My cousin and I are at a festival the day before the final. When my cousin and I are together, every four years, things tend to get out of hand. This year, we are headed to a festival, where I am in no way available for the 3rd place play-off, but partway through the evening I realise a boy whose been following us all day has a 4G connection. I demand he Googles the result. Ten minutes later, the group leaves to find an open bar tent and I sit there, half out the tent and under the stars, wearing a strangers jersey and furiously reading a live blog of the match. 3-0; fourth place.

The day of the final I wake up in somebody’s arms with my cousins car keys in my pocket. I have already made my cousin promise, multiple times, that whatever happens, however messy things get, we will be somewhere with a TV and a live screen for the final. And lo, my first thought as I wake up and feel the keys pressing into my leg is “World Cup”. I push somebody’s blond arm off and say, “I’ve gotta go, it’s the final. It’s the World Cup” and tear out the tent, disorientated and barely coherent. As I run off, I hear the boy calling me, and then responding to somebody else. His voice is deep, sonorous, and has a strong southern accent, a “drawl”. “Nah man, she’s cool, she just loves soccer or some shit. She’s going to a game. She’s late”. A muffled reply from somebody else, and then his voice again, “British. Beautiful eyes“. I smile to myself, imagining this man has got the measure of me in just one night, whereas all I will ever recall are those few words in that low voice.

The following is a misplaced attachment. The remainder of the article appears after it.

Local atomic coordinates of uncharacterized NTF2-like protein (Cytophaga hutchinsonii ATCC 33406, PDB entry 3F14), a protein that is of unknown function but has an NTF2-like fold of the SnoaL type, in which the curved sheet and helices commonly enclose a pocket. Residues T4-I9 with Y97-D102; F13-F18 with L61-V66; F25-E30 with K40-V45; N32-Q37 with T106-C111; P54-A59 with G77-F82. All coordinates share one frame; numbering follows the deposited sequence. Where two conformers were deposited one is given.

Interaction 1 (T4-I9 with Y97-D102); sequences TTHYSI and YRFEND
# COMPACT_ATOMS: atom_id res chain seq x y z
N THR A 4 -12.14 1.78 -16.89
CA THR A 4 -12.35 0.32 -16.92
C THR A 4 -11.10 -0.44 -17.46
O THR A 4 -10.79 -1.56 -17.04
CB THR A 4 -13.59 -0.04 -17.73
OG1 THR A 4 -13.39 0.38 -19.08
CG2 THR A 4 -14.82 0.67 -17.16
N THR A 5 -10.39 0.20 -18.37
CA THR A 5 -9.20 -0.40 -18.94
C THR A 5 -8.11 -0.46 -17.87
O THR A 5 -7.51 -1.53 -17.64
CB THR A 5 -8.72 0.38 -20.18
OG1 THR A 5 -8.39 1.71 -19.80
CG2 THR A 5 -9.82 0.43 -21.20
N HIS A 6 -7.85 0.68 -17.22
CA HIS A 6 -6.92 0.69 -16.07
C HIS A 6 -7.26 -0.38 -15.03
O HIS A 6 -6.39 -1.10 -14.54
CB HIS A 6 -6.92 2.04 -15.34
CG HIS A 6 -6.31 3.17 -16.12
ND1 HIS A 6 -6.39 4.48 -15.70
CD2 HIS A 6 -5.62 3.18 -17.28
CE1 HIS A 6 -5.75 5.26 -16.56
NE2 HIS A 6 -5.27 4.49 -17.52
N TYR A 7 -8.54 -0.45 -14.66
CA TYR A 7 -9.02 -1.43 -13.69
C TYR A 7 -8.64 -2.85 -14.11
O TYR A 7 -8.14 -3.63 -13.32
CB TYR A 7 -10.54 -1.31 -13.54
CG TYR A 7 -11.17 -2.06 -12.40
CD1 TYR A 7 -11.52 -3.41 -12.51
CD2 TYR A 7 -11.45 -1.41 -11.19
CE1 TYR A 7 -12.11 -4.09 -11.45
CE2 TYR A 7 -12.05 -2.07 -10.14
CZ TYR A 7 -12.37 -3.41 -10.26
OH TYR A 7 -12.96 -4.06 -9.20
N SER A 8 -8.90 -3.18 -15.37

I reunite with my cousin who teases me for finding myself a “redneck logger”, but after the adrenaline wears off we drive for what feels like days, years almost; hungover, exhausted, and too drained to speak, god knows what trying to get out of our systems. We arrive at a sports bar located within a quintessentially American strip mall: flat, overbearing, unappealing. The sports bar is huge and aggressively air conditioned; dark walls with neon signs. I am reminded forcibly of the one time I went to G-A-Y sober. We settle down to watch the game – already 15 minutes in – in a booth around the weirdly muted “soccer” screen. Bizarrely, there are at least 8 other screens showing games of all sorts: tennis, American football, baseball, golf, and so on, but I only have eyes for the soccer. As we offload our bags and sit down on cool plastic, a man brings over a jug of water, and I realise I’ve been holding my breath since I woke up.